Kuma-class Light Cruiser



This article refers to the entire Kuma-class; it is not about an individual vessel.

ww2dbaseThe Kuma-class light cruisers were initially designed as fast-sailing torpedo-attack cruisers. To this effect, Kitakami and Oi were equipped with 32 and 40 torpedo tubes, respectively. However, the evolution of naval aviation and simply the lack of such an opportunity meant that they never served in that role in the Pacific War. Nevertheless, their versatility led them to serve in a number of different roles through the war despite of their age.

ww2dbaseSource: Wikipedia.

Last Major Revision: Apr 2009

Kuma-class Light Cruiser Interactive Map

Kuma-class Light Cruiser Operational Timeline

31 Aug 1920 Kuma was commissioned into service.
29 Jan 1921 Tama was commissioned into service.
29 Jan 1921 Kiso was commissioned into service.
15 Apr 1921 Kitakami was commissioned into service.
10 Oct 1921 Oi was commissioned into service.
1 Apr 1931 Masaichi Niimi was named the commanding officer of cruiser Oi.
2 Feb 1938 Troops of Japanese No. 1 Yokosuka Special Naval Landing Force, 284 men, landed at Yantai, Shandong Province, China, supported by light cruiser Kuma (flagship of the operation). No. 5 Sasebo Special Naval Landing Force and No. 6 Sasebo Special Naval Landing Force would soon arrive to reinforce No. 1 Yokosuka Special Naval Landing Force, which met unexpected resistance.
9 Apr 1942 Before dawn, Kuma was attacked by US motor torpedo boats PT-34 and PT-41 in the Cebu Strait between Cebu and Bohol in the Philippine Islands but sustained no damage; the only torpedo that hit Kuma failed to detonate. PT-34 would be found and destroyed by aircraft after daybreak, killing 2.
26 Mar 1943 During the Battle of the Komandorski Islands, Japanese cruisers Nachi, Maya, Tama, and Abukuma with destroyers Wakaba, Hatsushimo, Ikazuchi, Inazuma, and Usugumo plus three transport ships engaged United States Navy cruisers Salt Lake City and Richmond escorted by destroyers Coghlan, Bailey, Dale, and Monaghan in one of the very few pure naval surface battles of World War II involving long-range guns. Nachi was forced to push one of her floatplanes overboard (concussion damage from her own guns), fired several Type 93 "Long Lance" torpedoes at the US forces (none of which hit), and received five hits (killing 14). Salt Lake City sustained moderate damage and was dead in the water for a short time. Bailey, Coghlan, and Monaghan made a bold torpedo attack that became known as the Charge of the Irish Destroyers.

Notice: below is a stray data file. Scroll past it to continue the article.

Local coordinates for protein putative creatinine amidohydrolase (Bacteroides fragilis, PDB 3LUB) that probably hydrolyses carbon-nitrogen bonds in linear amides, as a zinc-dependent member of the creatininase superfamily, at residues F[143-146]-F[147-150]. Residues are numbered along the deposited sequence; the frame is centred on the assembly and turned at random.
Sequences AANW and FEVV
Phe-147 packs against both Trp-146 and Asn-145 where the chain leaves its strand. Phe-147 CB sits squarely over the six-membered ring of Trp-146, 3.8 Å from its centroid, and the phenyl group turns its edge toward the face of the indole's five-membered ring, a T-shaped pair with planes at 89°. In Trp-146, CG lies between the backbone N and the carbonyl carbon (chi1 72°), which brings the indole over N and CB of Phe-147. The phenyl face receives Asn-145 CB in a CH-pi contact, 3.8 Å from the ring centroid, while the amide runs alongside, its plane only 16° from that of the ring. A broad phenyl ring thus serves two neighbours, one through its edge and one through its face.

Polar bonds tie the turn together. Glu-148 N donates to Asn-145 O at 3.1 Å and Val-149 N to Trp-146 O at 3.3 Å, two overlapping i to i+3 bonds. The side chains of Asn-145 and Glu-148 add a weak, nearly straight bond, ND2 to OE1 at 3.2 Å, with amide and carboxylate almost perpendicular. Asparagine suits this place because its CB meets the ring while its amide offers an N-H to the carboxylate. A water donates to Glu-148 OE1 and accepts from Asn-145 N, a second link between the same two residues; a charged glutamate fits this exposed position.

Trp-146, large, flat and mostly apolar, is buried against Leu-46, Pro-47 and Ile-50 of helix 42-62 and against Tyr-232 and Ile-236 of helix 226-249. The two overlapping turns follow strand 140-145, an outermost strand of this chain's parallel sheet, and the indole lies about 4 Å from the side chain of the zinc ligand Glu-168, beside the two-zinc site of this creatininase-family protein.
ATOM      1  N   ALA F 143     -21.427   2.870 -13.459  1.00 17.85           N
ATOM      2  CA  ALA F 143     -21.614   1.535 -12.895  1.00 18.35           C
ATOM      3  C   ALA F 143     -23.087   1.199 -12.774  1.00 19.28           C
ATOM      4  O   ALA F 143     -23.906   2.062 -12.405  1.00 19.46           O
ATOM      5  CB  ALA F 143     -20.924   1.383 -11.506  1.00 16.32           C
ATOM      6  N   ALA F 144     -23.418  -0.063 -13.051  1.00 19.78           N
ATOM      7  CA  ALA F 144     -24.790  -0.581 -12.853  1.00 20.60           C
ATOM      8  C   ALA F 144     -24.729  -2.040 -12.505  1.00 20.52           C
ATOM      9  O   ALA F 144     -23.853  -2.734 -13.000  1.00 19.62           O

30 Nov 1945 Kitakami was decommissioned from service.

Did you enjoy this article or find this article helpful? If so, please consider supporting us on Patreon. Even $1 per month will go a long way! Thank you.

Share this article with your friends:


Stay updated with WW2DB:

 RSS Feeds

Posting Your Comments on this Topic

Your Name
Your Email
 Your email will not be published
Comment Type
Your Comments


1. We hope that visitor conversations at WW2DB will be constructive and thought-provoking. Please refrain from using strong language. HTML tags are not allowed. Your IP address will be tracked even if you remain anonymous. WW2DB site administrators reserve the right to moderate, censor, and/or remove any comment. All comment submissions will become the property of WW2DB.

2. For inquiries about military records for members of the World War II armed forces, please see our FAQ.

Search WW2DB & Partner Sites
More on Kuma-class Light Cruiser
Ships of this Class:
» Kiso
» Kitakami
» Kuma
» Oi
» Tama

Famous WW2 Quote
"Goddam it, you'll never get the Purple Heart hiding in a foxhole! Follow me!"

Captain Henry P. Jim Crowe, Guadalcanal, 13 Jan 1943

Support Us

Please consider supporting us on Patreon. Even $1 a month will go a long way. Thank you!

Or, please support us by purchasing some WW2DB merchandise at TeeSpring, Thank you!